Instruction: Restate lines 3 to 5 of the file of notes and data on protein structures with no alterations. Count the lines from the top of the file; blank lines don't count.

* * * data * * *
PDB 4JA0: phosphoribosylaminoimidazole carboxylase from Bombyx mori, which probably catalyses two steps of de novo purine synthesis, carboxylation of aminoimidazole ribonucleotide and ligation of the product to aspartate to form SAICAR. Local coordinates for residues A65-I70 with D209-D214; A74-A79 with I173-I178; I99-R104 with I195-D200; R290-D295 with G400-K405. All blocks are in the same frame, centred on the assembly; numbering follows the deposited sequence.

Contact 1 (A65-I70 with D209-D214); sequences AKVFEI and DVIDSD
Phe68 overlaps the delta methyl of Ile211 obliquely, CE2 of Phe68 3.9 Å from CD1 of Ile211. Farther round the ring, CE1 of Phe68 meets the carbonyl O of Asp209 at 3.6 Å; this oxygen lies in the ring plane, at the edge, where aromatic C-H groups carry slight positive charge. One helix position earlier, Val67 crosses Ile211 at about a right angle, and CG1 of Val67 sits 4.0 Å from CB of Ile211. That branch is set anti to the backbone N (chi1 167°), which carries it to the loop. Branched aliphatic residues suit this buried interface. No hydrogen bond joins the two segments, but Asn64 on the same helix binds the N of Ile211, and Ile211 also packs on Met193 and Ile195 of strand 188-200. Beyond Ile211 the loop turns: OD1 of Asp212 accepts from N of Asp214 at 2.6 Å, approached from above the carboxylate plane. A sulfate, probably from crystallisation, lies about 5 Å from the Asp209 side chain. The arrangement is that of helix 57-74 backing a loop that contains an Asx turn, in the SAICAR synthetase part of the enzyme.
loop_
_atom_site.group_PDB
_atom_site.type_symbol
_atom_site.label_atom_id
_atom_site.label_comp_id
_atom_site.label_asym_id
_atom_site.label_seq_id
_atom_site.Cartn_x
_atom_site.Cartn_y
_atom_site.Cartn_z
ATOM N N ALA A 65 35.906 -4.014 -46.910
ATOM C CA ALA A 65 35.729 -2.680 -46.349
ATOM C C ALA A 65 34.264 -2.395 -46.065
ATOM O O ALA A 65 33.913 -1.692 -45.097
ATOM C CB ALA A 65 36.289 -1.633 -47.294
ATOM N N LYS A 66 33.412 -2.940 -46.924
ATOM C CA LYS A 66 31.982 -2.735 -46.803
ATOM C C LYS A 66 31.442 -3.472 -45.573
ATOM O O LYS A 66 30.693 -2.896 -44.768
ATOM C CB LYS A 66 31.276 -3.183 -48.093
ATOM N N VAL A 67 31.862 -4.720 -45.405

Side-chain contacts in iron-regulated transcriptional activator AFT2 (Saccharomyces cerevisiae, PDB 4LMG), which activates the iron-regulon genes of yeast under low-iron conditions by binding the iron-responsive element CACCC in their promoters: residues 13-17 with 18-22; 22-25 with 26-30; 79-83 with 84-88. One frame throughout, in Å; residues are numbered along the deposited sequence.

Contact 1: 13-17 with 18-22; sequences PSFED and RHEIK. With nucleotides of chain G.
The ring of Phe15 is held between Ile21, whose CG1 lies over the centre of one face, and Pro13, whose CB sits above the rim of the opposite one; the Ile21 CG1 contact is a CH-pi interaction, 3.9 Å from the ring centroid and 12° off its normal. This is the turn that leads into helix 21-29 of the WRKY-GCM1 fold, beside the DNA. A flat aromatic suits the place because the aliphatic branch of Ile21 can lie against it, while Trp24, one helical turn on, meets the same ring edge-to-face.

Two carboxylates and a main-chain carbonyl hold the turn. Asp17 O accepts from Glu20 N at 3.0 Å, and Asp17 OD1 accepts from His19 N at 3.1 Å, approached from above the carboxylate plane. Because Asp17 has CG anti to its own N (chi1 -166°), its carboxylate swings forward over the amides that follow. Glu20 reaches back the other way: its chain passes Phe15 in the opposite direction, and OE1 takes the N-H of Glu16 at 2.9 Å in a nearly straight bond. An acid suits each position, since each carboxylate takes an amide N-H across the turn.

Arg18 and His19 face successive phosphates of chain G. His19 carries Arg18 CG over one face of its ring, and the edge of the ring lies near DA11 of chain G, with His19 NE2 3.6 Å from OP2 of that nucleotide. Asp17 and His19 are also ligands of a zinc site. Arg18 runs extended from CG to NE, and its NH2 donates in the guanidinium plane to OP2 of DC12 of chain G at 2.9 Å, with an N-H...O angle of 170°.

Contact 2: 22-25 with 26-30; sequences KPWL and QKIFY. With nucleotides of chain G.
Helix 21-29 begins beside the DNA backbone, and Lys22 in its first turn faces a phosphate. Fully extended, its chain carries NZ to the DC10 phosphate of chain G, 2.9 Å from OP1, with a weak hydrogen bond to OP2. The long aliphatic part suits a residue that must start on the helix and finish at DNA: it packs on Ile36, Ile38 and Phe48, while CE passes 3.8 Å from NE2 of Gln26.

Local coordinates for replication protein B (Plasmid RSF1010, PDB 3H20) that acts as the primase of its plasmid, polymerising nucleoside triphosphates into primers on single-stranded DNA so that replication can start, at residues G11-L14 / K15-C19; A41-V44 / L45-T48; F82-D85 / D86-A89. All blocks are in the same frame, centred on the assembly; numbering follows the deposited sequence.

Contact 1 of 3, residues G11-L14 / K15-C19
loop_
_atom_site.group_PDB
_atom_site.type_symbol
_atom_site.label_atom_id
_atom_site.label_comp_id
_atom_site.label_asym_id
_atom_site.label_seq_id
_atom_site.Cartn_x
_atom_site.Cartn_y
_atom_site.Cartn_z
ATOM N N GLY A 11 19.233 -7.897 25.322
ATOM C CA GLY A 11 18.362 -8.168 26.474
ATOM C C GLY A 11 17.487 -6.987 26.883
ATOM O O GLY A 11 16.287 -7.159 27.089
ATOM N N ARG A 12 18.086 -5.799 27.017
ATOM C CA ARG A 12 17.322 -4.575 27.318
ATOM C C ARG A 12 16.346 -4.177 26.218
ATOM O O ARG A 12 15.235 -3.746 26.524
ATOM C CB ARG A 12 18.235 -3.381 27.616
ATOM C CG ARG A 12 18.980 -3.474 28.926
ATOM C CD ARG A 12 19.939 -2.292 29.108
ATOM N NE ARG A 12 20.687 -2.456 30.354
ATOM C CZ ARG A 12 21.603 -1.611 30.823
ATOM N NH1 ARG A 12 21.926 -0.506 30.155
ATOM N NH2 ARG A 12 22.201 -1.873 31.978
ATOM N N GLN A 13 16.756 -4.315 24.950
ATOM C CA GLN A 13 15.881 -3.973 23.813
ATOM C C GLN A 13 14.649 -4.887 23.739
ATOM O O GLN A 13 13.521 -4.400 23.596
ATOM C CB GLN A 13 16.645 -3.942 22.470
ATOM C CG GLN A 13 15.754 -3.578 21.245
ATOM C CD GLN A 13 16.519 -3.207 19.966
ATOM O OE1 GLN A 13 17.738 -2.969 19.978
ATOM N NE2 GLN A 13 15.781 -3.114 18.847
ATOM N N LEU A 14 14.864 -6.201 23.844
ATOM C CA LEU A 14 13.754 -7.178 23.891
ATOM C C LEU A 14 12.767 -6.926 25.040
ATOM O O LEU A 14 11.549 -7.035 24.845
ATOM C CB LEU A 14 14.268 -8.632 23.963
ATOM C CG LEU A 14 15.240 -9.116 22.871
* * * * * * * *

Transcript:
Phe68 overlaps the delta methyl of Ile211 obliquely, CE2 of Phe68 3.9 Å from CD1 of Ile211. Farther round the ring, CE1 of Phe68 meets the carbonyl O of Asp209 at 3.6 Å; this oxygen lies in the ring plane, at the edge, where aromatic C-H groups carry slight positive charge. One helix position earlier, Val67 crosses Ile211 at about a right angle, and CG1 of Val67 sits 4.0 Å from CB of Ile211. That branch is set anti to the backbone N (chi1 167°), which carries it to the loop. Branched aliphatic residues suit this buried interface. No hydrogen bond joins the two segments, but Asn64 on the same helix binds the N of Ile211, and Ile211 also packs on Met193 and Ile195 of strand 188-200. Beyond Ile211 the loop turns: OD1 of Asp212 accepts from N of Asp214 at 2.6 Å, approached from above the carboxylate plane. A sulfate, probably from crystallisation, lies about 5 Å from the Asp209 side chain. The arrangement is that of helix 57-74 backing a loop that contains an Asx turn, in the SAICAR synthetase part of the enzyme.
loop_
_atom_site.group_PDB